Buses are required by law to stop at railroad crossings (except where exempted, such as the light rail tracks on University Avenue in the Twin Cities). This is for safety reasons, the law was implemented in Utah for school buses after a terrible accident. The Deseret News reports:
DeVon Andrus of Cedar City wrote, “I endorse everything said about the safety on school buses. However, there are a few of us who remember a day in December 1938 when the worst school bus accident in the history of the United States occurred in Sandy, Utah. As a result of this accident, laws were passed in every state regulating bus travel when crossing railroad tracks. … Bus drivers were required to stop and open the door, look both ways and listen before crossing the tracks. …”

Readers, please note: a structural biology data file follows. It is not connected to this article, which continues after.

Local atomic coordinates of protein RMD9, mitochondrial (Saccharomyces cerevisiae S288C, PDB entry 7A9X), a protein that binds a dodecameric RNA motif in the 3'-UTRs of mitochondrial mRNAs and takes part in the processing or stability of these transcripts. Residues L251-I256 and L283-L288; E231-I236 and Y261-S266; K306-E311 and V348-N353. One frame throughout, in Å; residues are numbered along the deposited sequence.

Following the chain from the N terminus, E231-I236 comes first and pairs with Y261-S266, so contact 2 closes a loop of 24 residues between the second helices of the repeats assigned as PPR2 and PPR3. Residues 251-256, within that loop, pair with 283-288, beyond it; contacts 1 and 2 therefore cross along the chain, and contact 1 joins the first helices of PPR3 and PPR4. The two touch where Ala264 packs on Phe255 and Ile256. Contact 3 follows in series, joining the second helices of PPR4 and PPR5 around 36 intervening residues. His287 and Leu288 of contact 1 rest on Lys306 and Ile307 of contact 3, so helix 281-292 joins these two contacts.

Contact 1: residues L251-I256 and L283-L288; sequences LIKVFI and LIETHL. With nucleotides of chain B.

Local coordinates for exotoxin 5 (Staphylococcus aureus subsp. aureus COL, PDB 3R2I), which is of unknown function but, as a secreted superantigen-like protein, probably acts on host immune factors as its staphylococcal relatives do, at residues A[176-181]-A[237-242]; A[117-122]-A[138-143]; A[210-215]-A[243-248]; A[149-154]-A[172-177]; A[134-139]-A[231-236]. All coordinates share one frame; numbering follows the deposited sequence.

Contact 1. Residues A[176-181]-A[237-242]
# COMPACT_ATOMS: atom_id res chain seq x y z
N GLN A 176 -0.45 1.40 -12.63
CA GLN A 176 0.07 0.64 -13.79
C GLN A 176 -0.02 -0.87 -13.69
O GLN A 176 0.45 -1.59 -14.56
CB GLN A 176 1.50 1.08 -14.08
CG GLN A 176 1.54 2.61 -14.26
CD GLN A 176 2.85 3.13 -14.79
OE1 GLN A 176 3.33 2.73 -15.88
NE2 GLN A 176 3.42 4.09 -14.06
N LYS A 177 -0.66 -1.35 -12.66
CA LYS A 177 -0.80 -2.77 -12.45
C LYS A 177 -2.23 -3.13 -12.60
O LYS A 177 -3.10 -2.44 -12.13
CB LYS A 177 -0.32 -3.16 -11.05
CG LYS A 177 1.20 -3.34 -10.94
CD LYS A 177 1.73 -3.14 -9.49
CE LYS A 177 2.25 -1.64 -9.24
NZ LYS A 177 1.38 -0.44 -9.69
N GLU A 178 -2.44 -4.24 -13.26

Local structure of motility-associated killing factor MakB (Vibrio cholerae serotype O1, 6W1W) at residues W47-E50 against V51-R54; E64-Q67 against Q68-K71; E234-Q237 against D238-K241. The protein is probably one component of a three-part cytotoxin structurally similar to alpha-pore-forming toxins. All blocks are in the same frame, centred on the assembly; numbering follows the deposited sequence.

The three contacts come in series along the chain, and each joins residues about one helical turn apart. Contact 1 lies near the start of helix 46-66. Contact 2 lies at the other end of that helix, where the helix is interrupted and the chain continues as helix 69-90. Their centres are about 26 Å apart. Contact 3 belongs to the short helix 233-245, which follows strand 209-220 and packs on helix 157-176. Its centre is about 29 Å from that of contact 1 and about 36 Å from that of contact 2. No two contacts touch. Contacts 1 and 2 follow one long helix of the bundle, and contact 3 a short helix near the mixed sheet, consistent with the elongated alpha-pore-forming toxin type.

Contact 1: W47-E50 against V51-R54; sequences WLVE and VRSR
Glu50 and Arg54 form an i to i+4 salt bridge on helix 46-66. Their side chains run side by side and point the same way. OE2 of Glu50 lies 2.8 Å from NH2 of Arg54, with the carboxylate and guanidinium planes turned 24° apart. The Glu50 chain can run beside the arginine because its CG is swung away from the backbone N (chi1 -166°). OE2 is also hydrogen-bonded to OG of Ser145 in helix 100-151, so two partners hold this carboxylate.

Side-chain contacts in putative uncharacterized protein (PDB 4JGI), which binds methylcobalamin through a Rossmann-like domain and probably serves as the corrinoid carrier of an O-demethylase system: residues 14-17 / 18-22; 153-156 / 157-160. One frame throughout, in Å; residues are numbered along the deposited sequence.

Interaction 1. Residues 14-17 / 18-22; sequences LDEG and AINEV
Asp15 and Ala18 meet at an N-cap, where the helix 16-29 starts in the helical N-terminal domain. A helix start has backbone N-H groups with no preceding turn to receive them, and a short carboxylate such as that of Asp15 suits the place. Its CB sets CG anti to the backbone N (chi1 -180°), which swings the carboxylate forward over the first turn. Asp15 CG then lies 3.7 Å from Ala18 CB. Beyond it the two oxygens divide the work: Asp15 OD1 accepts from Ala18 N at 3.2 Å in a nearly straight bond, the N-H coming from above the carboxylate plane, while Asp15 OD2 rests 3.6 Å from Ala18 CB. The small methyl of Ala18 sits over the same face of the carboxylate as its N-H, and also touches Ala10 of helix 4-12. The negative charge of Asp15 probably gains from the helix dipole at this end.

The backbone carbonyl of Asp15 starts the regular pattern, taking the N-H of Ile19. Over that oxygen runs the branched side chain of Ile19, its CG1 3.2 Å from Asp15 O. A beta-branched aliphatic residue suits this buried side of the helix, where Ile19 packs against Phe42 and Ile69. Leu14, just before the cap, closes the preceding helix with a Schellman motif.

I know “safety first” and laws like this help keep us all alive, but sometimes they are applied too much.
There is a railroad crossing on Franklin Avenue in SE Minneapolis which is part of a spur, which used to have very few trains, and now has approximately none since the building it served (Bemis Products) is being converted housing (Brickhouse Lofts). Yet the tracks have not been removed, since the railroad (I suppose) might want to use the spur as a siding to store railcars sometimes.
Dozens of times each day school buses and Metro Transit buses and Metro Mobility buses decelerate, stop, look for non-existent trains, and accelerate again. This wastes time and energy, increases the wear and tear on vehicles, and pollutes the environment (with associated public health effects that probably exceed the safety benefits in these cases).
Is there a way to either (a) get railroads to pull up their unused track and abandon the right-of-way in a more timely fashion, (b) exempt more low volume tracks from the stopping requirement? [Clearly "exempt" signs are allowed, they just don't seem to be implemented as widely as they might be.]